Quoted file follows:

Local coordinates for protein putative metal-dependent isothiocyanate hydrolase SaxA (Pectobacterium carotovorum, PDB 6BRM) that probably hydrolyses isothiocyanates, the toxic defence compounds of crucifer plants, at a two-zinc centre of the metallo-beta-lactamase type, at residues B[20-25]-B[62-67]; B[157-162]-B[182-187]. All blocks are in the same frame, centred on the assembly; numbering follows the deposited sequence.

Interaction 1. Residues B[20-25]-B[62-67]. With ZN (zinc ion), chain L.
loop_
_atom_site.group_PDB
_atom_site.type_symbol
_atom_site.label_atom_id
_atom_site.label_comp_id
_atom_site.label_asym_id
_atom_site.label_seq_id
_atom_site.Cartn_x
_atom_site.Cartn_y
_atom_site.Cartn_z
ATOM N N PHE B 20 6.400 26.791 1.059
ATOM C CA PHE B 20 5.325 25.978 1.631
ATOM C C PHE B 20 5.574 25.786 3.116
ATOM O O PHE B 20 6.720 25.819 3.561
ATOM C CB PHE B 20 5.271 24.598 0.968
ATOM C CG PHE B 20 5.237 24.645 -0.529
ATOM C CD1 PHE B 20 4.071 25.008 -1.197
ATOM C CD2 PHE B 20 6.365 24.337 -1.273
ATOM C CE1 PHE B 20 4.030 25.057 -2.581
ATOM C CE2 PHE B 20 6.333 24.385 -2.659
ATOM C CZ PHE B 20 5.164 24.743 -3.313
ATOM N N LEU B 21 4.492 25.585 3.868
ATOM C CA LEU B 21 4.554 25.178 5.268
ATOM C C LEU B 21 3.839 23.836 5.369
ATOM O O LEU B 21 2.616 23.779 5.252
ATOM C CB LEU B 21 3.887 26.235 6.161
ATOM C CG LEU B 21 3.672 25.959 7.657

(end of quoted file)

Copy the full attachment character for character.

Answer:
Local coordinates for protein putative metal-dependent isothiocyanate hydrolase SaxA (Pectobacterium carotovorum, PDB 6BRM) that probably hydrolyses isothiocyanates, the toxic defence compounds of crucifer plants, at a two-zinc centre of the metallo-beta-lactamase type, at residues B[20-25]-B[62-67]; B[157-162]-B[182-187]. All blocks are in the same frame, centred on the assembly; numbering follows the deposited sequence.

Interaction 1. Residues B[20-25]-B[62-67]. With ZN (zinc ion), chain L.
loop_
_atom_site.group_PDB
_atom_site.type_symbol
_atom_site.label_atom_id
_atom_site.label_comp_id
_atom_site.label_asym_id
_atom_site.label_seq_id
_atom_site.Cartn_x
_atom_site.Cartn_y
_atom_site.Cartn_z
ATOM N N PHE B 20 6.400 26.791 1.059
ATOM C CA PHE B 20 5.325 25.978 1.631
ATOM C C PHE B 20 5.574 25.786 3.116
ATOM O O PHE B 20 6.720 25.819 3.561
ATOM C CB PHE B 20 5.271 24.598 0.968
ATOM C CG PHE B 20 5.237 24.645 -0.529
ATOM C CD1 PHE B 20 4.071 25.008 -1.197
ATOM C CD2 PHE B 20 6.365 24.337 -1.273
ATOM C CE1 PHE B 20 4.030 25.057 -2.581
ATOM C CE2 PHE B 20 6.333 24.385 -2.659
ATOM C CZ PHE B 20 5.164 24.743 -3.313
ATOM N N LEU B 21 4.492 25.585 3.868
ATOM C CA LEU B 21 4.554 25.178 5.268
ATOM C C LEU B 21 3.839 23.836 5.369
ATOM O O LEU B 21 2.616 23.779 5.252
ATOM C CB LEU B 21 3.887 26.235 6.161
ATOM C CG LEU B 21 3.672 25.959 7.657